26 July, 2011
Dry Cereal Diet
If you want to lose extra pounds, there are a multitude of diet plans available to choose from. If you've tried to follow complicated programs that didn't work for you or are just looking for a simple approach to losing weight, you may be considering a dry cereal diet. Consult your physician before starting any weight loss plan.
The Premise and the Plan
Dry cereal as the basis for a weight loss diet is appealing to some dieters because it provides a portion-controlled meal replacement that's quick and easy to prepare. Cereal diets generally instruct followers to replace two of their daily meals with a bowl of cereal, and eat a healthy, balanced third meal and a couple of low-calorie snacks, such as fruit or vegetables, over the course of the day.
Ready-to-eat breakfast cereals can be part of a weight-loss plan if consumed as a portion-controlled meal replacement no matter what the brand, according to a study by Richard D. Mattes, M.P.H., Ph.D., R.D., professor of nutrition at Purdue University, published in the December 2002 issue of "Journal of the American College of Nutrition." Study subjects lost weight by replacing two daily meals with one serving of cereal topped with 2/3 cup of skim milk and a 100-calorie portion of fruit, and choosing whatever they wanted to eat for the third meal. The participants reported increased hunger while on the cereal diet.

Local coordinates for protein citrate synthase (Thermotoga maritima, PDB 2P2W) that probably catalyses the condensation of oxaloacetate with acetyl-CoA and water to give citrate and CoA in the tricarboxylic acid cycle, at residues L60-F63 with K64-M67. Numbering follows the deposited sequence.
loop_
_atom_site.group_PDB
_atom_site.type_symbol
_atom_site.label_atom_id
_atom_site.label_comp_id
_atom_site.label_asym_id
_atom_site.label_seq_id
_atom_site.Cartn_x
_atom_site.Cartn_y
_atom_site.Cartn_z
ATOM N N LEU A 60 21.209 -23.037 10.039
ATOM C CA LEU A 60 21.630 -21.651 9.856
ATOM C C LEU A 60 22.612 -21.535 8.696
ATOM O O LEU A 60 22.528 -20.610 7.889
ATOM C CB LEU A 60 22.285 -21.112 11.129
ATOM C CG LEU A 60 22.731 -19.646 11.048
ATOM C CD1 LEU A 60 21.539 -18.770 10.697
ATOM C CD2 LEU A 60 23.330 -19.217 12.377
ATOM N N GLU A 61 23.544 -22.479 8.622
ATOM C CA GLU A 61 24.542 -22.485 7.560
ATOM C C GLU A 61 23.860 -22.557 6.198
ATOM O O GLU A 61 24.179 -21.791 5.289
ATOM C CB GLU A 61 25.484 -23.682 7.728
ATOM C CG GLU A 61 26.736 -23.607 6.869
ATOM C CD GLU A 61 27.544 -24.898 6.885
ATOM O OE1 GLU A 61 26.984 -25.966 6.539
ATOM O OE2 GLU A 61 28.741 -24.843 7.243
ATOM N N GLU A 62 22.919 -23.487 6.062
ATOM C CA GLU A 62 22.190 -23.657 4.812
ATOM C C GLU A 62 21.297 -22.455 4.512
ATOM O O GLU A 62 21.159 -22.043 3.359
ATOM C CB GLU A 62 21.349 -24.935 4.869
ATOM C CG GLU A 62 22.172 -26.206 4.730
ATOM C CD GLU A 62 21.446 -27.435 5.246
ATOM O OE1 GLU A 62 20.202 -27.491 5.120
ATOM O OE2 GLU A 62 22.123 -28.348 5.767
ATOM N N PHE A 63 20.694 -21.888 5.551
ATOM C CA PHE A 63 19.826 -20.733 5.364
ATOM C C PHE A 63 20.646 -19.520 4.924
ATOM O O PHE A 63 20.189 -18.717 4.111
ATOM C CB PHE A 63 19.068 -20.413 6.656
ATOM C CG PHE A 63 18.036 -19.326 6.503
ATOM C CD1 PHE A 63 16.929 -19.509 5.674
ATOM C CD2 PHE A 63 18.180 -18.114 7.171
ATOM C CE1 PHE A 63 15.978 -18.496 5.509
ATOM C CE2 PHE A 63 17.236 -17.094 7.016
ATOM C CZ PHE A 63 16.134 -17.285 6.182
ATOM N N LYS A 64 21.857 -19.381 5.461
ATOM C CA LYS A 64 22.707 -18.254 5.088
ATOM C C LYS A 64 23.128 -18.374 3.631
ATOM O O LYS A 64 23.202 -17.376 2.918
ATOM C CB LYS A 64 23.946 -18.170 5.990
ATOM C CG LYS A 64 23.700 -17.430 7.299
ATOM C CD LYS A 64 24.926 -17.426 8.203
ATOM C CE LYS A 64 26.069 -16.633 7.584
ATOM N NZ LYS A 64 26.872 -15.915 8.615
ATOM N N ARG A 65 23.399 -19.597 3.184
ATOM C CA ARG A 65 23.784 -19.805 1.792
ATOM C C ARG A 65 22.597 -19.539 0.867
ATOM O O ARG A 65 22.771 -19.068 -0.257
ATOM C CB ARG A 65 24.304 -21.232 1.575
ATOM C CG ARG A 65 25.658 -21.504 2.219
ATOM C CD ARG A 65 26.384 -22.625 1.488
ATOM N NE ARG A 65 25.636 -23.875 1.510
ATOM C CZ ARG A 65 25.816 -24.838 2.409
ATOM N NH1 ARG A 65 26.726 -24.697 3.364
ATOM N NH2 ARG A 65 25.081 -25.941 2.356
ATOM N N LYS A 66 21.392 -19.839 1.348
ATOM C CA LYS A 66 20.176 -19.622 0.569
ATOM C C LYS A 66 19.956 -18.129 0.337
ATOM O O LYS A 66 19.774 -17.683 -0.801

Like any diet that reduces calorie intake you can most likely lose weight with a portion-controlled cereal diet, such as the Special K Challenge, according to Jennifer K. Nelson, R.D., L.D., of the Mayo Clinic. The lack of fruits, vegetables and other healthy food choices may leave you feeling too deprived and hungry to stick with the plan long enough to meet your goal. The might regain the weight you lost when you resume your old eating habits, since long-term weight control is dependent on healthy diet and lifestyle choices.
Choose a Healthy Cereal
Choose healthy cereal if you're going to follow a cereal diet, since it will be a major part of what you eat. A healthy cereal is high in fiber, low in sugar, fortified with vitamins and minerals and made with whole grains. Read nutrition labels and pick cereals that contain at least 2 gm of protein, 3 gm to 5 gm of fiber and 10 to 25 percent of the daily value of important vitamins and minerals in each serving, and less than 8 gm of sugar and 3 gm of fat. To find a cereal that contains whole grains, look for a whole grain -- such as whole wheat, whole rye or oats -- listed as the first ingredient. Pour a cup of milk on top, since cereal is typically low in protein, calcium and vitamin D.
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